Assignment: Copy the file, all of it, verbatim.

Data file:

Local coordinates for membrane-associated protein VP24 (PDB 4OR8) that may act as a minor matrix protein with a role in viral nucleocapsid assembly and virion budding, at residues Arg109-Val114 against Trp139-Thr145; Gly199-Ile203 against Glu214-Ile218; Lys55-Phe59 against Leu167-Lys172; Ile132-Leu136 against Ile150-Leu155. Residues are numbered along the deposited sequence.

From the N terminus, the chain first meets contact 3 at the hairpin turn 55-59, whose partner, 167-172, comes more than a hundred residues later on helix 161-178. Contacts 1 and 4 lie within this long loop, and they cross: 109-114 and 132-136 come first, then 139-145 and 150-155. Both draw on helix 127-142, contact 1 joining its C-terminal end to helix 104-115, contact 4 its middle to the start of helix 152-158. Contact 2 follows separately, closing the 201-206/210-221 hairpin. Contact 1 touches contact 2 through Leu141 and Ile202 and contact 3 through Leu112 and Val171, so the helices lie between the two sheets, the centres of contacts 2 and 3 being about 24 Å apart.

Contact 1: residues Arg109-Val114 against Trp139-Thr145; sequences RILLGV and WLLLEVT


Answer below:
Local coordinates for membrane-associated protein VP24 (PDB 4OR8) that may act as a minor matrix protein with a role in viral nucleocapsid assembly and virion budding, at residues Arg109-Val114 against Trp139-Thr145; Gly199-Ile203 against Glu214-Ile218; Lys55-Phe59 against Leu167-Lys172; Ile132-Leu136 against Ile150-Leu155. Residues are numbered along the deposited sequence.

From the N terminus, the chain first meets contact 3 at the hairpin turn 55-59, whose partner, 167-172, comes more than a hundred residues later on helix 161-178. Contacts 1 and 4 lie within this long loop, and they cross: 109-114 and 132-136 come first, then 139-145 and 150-155. Both draw on helix 127-142, contact 1 joining its C-terminal end to helix 104-115, contact 4 its middle to the start of helix 152-158. Contact 2 follows separately, closing the 201-206/210-221 hairpin. Contact 1 touches contact 2 through Leu141 and Ile202 and contact 3 through Leu112 and Val171, so the helices lie between the two sheets, the centres of contacts 2 and 3 being about 24 Å apart.

Contact 1: residues Arg109-Val114 against Trp139-Thr145; sequences RILLGV and WLLLEVT